FATF met on 18th October to decide the fate of Pakistan and Pakistan has escaped being put in the black list by a whisker. They have been given one final chance till February 2020 before they are black listed. Here we explain the entire issue.
1. What is the Financial Action Task Force (FATF)?
It Is an inter-governmental organization based out of the OECD building in Paris. It was established by the G-7 in 1989 to combat the issue of money laundering. In 2001, its functional jurisdiction extended to terror financing. As of 2019, it has 39 members. It has divided itself into smaller groups also called the peer groups. An example of this is the Asia Pacific sub group of which India and Pakistan are a part. It has many observers including the World Bank, IMF and other countries.
It develops certain standards to be followed by all nations as far as crimes pertaining to terror financing and money laundering is concerned.
2. How does the listing process work?
Broadly speaking the FATF lists nations based on the non-implementation of its recommendations onto its Grey and Black lists.
Nations listed on the Grey list face a severe crisis of credibility and boycott. They find it tough to access foreign funds and investments, aid for development projects and access to trade credits. All transactions will be scrutinized. However, this is an opportunity for nations to change and rigorously follow the FATF recommendations. This is akin to a yellow card in a football match.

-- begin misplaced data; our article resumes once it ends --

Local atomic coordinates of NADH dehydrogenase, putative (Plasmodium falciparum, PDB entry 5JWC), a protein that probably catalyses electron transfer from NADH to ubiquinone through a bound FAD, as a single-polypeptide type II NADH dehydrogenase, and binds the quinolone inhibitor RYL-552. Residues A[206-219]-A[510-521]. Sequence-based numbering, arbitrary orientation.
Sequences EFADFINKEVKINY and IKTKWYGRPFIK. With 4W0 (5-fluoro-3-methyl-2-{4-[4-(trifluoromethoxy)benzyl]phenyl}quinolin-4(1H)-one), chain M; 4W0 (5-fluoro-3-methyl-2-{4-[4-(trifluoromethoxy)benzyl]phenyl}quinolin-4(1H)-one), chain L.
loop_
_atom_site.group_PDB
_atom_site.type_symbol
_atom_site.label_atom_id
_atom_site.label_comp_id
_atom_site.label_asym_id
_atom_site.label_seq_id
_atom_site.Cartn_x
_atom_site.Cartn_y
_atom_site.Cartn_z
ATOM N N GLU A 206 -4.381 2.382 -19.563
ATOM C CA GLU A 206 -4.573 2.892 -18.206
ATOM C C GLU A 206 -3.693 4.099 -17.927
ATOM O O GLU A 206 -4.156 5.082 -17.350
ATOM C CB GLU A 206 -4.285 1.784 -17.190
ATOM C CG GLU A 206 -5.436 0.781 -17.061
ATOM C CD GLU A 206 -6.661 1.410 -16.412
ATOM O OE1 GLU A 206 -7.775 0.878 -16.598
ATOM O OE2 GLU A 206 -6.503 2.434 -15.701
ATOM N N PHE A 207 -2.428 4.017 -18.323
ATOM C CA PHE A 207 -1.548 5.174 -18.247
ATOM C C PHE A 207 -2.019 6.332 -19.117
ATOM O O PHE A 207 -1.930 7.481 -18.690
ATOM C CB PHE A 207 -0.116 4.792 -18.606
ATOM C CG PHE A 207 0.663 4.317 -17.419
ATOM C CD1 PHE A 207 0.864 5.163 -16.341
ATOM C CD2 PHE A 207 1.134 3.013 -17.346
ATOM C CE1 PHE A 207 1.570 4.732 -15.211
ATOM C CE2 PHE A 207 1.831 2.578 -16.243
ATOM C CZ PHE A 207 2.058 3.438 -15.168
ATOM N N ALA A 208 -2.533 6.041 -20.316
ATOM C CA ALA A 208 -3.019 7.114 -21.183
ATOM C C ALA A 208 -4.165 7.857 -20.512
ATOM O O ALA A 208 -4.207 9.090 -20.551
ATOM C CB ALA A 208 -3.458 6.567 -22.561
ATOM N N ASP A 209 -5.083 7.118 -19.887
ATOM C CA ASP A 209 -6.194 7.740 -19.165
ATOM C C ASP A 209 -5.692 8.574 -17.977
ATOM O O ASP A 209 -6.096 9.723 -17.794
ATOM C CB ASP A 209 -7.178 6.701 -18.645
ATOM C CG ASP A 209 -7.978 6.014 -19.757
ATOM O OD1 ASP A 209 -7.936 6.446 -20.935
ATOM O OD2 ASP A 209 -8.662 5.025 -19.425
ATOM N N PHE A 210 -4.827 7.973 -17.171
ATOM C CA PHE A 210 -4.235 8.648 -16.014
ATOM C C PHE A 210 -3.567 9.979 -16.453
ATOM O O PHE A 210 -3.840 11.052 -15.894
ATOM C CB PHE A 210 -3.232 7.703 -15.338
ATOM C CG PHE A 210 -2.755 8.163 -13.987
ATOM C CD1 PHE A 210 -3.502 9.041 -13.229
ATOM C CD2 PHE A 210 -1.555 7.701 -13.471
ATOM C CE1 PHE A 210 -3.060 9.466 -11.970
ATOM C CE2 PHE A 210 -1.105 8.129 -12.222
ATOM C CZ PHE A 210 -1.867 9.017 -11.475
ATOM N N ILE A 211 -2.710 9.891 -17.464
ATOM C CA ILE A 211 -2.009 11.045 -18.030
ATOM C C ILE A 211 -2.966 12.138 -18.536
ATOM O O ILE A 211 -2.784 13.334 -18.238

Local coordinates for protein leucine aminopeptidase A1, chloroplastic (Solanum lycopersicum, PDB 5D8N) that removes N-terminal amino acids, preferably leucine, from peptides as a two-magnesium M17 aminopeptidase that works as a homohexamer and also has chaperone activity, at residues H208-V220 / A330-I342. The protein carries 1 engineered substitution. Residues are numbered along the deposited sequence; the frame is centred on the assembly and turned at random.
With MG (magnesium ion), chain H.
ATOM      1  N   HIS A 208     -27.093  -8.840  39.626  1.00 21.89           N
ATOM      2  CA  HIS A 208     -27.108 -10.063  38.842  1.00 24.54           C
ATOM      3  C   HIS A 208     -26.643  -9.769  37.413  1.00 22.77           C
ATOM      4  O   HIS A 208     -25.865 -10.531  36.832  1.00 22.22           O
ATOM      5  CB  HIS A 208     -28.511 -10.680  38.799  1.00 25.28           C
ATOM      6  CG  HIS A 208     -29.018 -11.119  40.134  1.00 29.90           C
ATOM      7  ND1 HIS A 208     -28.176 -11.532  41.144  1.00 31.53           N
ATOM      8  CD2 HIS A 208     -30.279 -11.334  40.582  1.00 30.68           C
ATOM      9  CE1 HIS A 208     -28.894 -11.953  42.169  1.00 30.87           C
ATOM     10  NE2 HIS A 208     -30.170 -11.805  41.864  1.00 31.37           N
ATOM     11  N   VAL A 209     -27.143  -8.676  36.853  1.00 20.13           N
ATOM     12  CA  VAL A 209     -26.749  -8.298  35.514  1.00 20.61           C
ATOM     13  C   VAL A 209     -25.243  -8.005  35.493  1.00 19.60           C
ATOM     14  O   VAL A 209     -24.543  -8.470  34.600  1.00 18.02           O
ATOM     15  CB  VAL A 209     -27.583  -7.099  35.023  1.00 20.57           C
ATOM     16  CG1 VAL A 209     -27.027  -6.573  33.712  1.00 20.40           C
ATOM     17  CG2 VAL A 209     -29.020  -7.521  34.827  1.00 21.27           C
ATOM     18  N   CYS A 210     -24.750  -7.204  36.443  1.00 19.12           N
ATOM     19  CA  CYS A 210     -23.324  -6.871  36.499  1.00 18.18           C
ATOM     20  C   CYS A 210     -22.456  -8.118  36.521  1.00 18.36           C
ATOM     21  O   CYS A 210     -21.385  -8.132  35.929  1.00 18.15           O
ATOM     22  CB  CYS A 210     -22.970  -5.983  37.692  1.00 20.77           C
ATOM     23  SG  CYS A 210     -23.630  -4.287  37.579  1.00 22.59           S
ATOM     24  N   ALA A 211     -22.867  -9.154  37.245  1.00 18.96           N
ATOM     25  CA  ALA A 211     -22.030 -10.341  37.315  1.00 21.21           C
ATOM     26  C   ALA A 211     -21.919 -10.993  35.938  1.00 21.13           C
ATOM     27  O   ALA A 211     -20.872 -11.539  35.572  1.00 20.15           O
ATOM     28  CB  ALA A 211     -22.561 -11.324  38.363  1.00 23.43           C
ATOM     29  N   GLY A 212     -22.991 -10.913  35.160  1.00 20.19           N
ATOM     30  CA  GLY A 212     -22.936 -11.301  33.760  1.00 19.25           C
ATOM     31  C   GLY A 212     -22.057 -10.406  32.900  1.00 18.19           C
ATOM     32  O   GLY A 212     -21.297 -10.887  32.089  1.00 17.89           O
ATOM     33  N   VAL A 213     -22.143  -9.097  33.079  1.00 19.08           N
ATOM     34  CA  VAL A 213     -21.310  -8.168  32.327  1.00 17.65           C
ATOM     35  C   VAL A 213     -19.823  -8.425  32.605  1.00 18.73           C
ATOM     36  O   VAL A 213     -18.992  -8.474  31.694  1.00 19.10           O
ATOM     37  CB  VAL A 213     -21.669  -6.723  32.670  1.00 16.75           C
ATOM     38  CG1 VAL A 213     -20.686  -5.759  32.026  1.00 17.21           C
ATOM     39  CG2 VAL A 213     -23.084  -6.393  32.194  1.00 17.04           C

Black list on the other hand is a more serious issue. Being black listed means an end to a nation’s external dealings. No other nation, business and social entity or International banks will deal with the nation concerned. This can also result in civil wars and political instability. Black listing of Syria in 2011 was one of the reasons that led to the civil war. As of October 2019, North Korea and Iran are the nations on the Black list. It is possible to come out of the Black list.
3. Why is Pakistan in the dock?
In its recent report, the Asia-Pacific group has lambasted Pakistan for its failure to implement 35/40 parameters related to cracking down on terror financing. It has also poorly implemented the 27 points agenda that the group had given to it. It has remained in the Grey List since June 2018. Now it is all set to be black listed.
4. What happens if Pakistan gets Blacklisted this time around?
Here are some of the possible results of being blacklisted:
Various Financial institutions pulling out of Pakistan.
Fall in foreign currency transactions and remittances. It affects the Balance of Payment.
Fall in stock market
High inflation and political unrest (Syria 2011)
Economic sanctions from International institutions such as World Bank, IMF etc. Pakistan is dependent on the bail outs offered by these organizations.
International Boycott and loss of credibility.
Constriction of trade.
Pakistan may resort to nuclear black mailing.